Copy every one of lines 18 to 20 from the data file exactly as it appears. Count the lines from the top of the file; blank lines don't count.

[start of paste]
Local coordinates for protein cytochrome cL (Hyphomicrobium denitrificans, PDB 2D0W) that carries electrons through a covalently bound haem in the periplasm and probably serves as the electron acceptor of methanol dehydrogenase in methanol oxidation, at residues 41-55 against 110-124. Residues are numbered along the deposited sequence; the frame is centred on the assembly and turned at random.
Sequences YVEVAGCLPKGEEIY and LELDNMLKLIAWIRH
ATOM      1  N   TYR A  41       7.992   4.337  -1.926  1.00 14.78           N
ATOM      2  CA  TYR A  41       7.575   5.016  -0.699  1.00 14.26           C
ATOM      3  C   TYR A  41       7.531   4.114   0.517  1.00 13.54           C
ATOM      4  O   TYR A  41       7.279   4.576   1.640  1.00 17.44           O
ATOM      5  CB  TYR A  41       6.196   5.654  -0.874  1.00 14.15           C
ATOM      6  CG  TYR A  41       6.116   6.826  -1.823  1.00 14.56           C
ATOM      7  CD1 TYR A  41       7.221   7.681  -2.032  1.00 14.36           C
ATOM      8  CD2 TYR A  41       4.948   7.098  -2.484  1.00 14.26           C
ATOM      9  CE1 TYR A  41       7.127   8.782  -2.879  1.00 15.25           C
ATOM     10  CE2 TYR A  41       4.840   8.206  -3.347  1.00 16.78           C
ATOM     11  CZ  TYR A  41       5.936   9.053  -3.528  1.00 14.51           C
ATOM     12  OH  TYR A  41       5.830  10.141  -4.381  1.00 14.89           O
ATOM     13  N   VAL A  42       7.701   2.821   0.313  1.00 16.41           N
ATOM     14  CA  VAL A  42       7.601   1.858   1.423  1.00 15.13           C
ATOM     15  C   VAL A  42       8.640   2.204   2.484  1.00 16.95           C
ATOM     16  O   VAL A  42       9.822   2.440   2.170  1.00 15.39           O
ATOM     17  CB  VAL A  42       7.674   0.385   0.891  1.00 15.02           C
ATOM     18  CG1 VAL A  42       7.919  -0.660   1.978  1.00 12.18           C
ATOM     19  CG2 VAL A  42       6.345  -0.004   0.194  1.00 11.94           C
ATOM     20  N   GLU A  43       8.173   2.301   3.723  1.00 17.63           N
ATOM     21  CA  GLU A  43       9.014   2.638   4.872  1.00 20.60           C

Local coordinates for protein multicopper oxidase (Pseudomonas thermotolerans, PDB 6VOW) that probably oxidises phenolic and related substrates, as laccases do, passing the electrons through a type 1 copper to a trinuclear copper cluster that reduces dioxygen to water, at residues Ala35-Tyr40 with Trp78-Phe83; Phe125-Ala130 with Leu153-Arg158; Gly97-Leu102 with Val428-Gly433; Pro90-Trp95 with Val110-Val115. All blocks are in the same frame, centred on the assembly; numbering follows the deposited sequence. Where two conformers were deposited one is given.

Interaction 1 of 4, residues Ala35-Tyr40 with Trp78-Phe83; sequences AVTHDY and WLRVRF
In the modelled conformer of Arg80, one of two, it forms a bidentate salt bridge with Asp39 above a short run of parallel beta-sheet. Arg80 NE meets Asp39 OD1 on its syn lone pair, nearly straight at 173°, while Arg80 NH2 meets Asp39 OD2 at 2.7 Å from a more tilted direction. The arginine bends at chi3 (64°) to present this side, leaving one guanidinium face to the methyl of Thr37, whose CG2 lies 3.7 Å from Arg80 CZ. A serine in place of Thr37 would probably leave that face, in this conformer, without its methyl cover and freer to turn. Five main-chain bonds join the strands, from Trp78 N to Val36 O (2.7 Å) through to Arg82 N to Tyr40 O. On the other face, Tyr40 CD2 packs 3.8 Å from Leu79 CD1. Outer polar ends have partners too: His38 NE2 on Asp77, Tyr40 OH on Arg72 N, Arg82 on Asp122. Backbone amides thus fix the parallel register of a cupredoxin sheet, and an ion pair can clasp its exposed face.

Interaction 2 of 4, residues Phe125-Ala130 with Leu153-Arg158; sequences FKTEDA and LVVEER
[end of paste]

ATOM     16  O   VAL A  42       9.822   2.440   2.170  1.00 15.39           O
ATOM     17  CB  VAL A  42       7.674   0.385   0.891  1.00 15.02           C
ATOM     18  CG1 VAL A  42       7.919  -0.660   1.978  1.00 12.18           C